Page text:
Researchers long wondered how the billions of independent neurons in the brain come together to reliably build a biological machine that easily beats the most advanced computers. All of those tiny interactions appear to be tied to something that guarantees an impressive computational capacity.
Over the past 20 years, evidence mounted in support of a theory that the brain tunes itself to a point where it is as excitable as it can be without tipping into disorder, similar to a phase transition. This criticality hypothesis asserts that the brain is poised on the fine line between quiescence and chaos. At exactly this line, information processing is maximized.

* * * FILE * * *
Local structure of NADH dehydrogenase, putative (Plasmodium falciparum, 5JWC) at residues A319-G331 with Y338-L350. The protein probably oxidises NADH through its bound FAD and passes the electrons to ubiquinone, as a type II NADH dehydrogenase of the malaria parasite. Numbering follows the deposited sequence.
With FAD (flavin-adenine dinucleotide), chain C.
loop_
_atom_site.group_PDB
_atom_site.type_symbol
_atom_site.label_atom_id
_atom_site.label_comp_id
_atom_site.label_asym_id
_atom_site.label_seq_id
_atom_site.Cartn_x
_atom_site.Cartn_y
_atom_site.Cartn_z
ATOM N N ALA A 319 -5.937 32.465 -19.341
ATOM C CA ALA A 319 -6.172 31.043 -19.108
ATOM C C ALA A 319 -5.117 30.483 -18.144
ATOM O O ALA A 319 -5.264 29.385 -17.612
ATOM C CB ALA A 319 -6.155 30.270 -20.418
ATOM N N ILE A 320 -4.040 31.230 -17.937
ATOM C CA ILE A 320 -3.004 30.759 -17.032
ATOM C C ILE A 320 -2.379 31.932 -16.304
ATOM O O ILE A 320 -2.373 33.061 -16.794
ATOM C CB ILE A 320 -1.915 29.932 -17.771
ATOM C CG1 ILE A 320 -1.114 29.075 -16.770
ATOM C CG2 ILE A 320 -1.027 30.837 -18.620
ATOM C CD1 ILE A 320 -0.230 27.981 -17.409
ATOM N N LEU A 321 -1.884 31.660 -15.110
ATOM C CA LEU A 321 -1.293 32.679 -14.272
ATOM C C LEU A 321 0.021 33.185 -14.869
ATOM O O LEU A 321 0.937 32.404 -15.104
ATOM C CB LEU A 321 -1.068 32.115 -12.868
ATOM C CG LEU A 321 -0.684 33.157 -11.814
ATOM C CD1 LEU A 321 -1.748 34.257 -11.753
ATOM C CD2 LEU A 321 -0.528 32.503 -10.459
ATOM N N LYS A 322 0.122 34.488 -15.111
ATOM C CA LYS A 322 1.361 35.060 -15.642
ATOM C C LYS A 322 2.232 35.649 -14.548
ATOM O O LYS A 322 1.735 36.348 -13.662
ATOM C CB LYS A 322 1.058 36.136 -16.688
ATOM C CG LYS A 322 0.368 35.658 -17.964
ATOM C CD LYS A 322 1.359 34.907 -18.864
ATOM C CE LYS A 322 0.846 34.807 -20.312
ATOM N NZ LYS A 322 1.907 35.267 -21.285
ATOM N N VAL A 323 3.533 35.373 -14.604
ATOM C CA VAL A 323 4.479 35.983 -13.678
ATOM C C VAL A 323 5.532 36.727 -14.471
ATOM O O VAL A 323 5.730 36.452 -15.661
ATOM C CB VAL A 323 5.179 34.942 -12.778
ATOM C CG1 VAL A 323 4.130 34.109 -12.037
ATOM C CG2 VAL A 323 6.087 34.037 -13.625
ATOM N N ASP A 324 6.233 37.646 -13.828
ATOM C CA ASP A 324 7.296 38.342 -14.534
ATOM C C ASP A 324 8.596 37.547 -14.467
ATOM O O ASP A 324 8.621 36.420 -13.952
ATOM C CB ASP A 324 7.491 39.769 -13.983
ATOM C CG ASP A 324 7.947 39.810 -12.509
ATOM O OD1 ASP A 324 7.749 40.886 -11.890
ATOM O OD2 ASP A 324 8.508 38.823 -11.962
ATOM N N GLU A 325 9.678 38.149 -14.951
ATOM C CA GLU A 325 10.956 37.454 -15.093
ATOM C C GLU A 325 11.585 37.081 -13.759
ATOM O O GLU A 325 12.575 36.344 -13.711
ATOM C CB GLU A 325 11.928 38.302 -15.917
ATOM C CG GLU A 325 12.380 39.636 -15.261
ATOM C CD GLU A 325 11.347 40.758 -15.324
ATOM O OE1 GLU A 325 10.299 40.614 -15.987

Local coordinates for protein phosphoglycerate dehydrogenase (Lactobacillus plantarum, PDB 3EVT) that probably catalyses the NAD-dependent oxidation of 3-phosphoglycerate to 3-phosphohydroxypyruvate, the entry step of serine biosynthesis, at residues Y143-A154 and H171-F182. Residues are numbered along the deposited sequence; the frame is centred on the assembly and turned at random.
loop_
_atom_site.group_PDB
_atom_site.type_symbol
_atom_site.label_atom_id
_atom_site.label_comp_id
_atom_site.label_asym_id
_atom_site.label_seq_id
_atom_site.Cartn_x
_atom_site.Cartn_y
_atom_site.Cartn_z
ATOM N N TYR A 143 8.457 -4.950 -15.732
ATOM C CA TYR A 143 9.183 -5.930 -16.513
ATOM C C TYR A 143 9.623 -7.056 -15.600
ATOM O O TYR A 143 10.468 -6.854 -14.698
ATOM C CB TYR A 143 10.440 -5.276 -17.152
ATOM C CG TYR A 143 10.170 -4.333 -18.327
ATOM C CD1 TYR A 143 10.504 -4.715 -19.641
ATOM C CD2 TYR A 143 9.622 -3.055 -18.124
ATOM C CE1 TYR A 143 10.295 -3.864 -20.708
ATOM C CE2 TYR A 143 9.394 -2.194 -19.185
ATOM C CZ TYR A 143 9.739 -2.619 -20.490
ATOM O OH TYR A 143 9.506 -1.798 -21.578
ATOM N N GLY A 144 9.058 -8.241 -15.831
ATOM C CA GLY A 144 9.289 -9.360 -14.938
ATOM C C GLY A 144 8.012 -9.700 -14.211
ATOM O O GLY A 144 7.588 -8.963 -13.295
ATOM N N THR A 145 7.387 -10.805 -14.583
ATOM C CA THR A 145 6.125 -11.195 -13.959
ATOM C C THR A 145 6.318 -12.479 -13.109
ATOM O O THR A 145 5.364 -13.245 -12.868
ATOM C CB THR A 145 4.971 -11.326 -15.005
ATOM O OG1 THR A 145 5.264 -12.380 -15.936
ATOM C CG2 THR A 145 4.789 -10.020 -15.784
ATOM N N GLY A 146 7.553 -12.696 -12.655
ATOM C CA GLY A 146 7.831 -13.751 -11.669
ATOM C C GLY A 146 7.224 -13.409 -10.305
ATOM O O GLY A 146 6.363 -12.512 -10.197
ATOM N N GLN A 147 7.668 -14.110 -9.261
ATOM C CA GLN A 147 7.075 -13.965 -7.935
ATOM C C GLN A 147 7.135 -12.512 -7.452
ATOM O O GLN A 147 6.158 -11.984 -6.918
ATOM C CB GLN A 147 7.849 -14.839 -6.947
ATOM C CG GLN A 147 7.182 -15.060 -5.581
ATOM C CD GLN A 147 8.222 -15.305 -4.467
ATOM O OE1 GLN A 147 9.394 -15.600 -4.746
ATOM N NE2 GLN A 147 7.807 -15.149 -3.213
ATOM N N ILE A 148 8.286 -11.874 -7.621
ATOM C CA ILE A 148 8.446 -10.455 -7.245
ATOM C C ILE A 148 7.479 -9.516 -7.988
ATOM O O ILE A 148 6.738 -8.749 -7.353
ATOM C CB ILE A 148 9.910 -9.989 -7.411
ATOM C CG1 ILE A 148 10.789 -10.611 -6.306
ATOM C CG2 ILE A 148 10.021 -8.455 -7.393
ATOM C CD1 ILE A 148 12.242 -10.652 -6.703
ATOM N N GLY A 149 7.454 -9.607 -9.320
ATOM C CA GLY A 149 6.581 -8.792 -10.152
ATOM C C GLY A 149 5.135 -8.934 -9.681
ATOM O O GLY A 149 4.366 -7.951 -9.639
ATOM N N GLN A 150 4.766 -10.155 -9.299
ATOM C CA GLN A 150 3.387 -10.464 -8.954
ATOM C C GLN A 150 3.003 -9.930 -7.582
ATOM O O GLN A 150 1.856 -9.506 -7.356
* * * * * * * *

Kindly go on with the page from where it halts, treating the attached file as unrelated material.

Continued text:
However, one of the key predictions of this theory — that criticality is truly a set point, and not a mere inevitability — had never been tested. Until now. New research from Washington University in St. Louis directly confirms this long-standing prediction in the brains of freely behaving animals.
“When neurons combine, they actively seek out a critical regime,” said Keith Hengen, assistant professor of biology in Arts & Sciences and lead author of the new paper published Oct. 7 in the journal Neuron. “Our new work validates much of the theoretical interest in criticality and demonstrates that criticality is a hallmark of normally functioning networks.”
Criticality is actively regulated, the researchers determined. But the mechanisms underlying this optimized state are not straightforward.
“We were surprised to find that, in our models, it was largely accounted for by a population of inhibitory neurons that, in retrospect, are well poised to regulate the organization of the larger network,” Hengen said.